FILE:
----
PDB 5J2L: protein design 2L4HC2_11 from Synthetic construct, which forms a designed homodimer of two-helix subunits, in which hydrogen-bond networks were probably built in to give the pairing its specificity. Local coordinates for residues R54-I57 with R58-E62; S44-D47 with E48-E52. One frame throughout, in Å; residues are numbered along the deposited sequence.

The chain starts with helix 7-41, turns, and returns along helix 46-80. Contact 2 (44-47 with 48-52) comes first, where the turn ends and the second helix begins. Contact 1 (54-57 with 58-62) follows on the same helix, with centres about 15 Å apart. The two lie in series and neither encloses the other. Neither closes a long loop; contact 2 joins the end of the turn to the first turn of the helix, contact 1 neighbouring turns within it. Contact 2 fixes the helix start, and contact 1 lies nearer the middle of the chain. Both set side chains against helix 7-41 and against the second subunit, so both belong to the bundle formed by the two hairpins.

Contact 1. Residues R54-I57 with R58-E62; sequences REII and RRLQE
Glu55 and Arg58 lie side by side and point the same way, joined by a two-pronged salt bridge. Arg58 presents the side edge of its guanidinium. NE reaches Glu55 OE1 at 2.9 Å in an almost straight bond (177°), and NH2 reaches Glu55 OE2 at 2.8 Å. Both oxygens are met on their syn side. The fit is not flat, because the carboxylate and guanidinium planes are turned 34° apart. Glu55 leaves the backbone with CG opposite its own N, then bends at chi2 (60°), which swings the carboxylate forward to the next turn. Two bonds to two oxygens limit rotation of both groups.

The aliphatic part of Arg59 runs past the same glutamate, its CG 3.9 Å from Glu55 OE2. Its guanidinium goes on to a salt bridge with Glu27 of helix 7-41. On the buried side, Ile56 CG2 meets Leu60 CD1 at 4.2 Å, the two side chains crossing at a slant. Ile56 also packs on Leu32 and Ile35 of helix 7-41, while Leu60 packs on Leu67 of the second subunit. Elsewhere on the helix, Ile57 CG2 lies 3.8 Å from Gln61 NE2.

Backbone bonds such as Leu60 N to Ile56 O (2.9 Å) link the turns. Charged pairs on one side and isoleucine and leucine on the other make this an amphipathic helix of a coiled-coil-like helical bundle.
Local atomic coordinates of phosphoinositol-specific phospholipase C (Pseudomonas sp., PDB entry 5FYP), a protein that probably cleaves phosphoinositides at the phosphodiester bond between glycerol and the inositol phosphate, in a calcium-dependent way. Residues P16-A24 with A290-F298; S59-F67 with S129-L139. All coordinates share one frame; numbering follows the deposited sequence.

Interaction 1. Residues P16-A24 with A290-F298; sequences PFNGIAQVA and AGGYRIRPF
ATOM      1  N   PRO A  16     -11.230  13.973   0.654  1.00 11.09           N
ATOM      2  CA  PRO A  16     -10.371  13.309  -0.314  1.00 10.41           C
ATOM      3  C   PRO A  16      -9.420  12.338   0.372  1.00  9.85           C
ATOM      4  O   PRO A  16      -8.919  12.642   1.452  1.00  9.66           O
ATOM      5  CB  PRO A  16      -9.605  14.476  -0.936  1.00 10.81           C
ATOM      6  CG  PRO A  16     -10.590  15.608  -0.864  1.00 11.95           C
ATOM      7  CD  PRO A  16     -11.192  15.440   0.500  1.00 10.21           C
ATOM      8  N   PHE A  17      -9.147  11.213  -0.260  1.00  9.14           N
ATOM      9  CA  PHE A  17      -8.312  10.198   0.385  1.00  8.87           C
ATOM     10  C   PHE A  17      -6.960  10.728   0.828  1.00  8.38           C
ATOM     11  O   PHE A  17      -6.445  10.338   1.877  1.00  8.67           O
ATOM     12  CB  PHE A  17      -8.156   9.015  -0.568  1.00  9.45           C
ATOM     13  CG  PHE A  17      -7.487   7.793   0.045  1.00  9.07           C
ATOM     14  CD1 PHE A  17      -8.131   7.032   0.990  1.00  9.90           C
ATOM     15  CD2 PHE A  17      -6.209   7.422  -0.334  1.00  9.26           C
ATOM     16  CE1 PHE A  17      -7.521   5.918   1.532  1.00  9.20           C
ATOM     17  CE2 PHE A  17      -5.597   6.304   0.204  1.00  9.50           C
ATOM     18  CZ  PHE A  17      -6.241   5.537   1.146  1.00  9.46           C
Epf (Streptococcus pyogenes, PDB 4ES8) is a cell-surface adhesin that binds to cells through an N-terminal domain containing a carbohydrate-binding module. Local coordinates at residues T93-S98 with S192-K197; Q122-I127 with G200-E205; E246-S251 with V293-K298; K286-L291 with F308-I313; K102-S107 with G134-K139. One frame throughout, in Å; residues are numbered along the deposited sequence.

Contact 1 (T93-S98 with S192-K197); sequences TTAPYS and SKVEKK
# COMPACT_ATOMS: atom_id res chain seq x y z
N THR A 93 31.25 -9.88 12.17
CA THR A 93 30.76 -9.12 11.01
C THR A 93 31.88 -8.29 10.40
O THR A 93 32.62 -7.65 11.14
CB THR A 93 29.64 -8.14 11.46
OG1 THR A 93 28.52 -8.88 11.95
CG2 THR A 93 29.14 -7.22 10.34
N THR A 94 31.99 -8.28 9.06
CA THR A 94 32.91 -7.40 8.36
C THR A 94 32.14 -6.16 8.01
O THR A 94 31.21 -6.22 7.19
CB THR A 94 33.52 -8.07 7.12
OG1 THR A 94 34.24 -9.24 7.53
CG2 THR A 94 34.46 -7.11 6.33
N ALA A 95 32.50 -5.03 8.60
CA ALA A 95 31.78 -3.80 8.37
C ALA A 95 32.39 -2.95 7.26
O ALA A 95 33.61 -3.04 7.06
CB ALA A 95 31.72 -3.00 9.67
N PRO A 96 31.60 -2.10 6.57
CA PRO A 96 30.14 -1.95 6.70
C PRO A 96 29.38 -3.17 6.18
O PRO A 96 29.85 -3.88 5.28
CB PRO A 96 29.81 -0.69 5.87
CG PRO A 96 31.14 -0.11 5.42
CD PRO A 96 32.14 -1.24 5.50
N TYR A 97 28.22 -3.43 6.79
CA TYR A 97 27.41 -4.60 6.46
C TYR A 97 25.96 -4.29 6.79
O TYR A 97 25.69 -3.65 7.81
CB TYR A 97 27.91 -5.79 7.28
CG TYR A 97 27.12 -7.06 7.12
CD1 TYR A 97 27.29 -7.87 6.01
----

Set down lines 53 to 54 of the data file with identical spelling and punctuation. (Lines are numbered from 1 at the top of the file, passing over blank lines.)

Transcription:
CB PRO A 96 29.81 -0.69 5.87
CG PRO A 96 31.14 -0.11 5.42